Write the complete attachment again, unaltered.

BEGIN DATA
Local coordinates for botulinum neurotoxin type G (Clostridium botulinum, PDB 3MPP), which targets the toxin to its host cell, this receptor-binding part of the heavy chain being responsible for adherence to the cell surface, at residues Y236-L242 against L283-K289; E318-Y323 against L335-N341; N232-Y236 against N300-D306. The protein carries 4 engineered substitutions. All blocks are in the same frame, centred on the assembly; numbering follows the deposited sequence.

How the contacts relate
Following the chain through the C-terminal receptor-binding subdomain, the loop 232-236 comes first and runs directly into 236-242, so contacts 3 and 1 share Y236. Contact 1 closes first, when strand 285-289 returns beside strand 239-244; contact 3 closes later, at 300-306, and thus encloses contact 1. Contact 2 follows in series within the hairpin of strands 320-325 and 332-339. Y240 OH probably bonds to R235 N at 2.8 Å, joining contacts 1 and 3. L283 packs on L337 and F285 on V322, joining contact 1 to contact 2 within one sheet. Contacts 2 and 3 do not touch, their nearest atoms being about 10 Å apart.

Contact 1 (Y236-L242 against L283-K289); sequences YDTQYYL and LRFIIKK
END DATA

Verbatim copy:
Local coordinates for botulinum neurotoxin type G (Clostridium botulinum, PDB 3MPP), which targets the toxin to its host cell, this receptor-binding part of the heavy chain being responsible for adherence to the cell surface, at residues Y236-L242 against L283-K289; E318-Y323 against L335-N341; N232-Y236 against N300-D306. The protein carries 4 engineered substitutions. All blocks are in the same frame, centred on the assembly; numbering follows the deposited sequence.

How the contacts relate
Following the chain through the C-terminal receptor-binding subdomain, the loop 232-236 comes first and runs directly into 236-242, so contacts 3 and 1 share Y236. Contact 1 closes first, when strand 285-289 returns beside strand 239-244; contact 3 closes later, at 300-306, and thus encloses contact 1. Contact 2 follows in series within the hairpin of strands 320-325 and 332-339. Y240 OH probably bonds to R235 N at 2.8 Å, joining contacts 1 and 3. L283 packs on L337 and F285 on V322, joining contact 1 to contact 2 within one sheet. Contacts 2 and 3 do not touch, their nearest atoms being about 10 Å apart.

Contact 1 (Y236-L242 against L283-K289); sequences YDTQYYL and LRFIIKK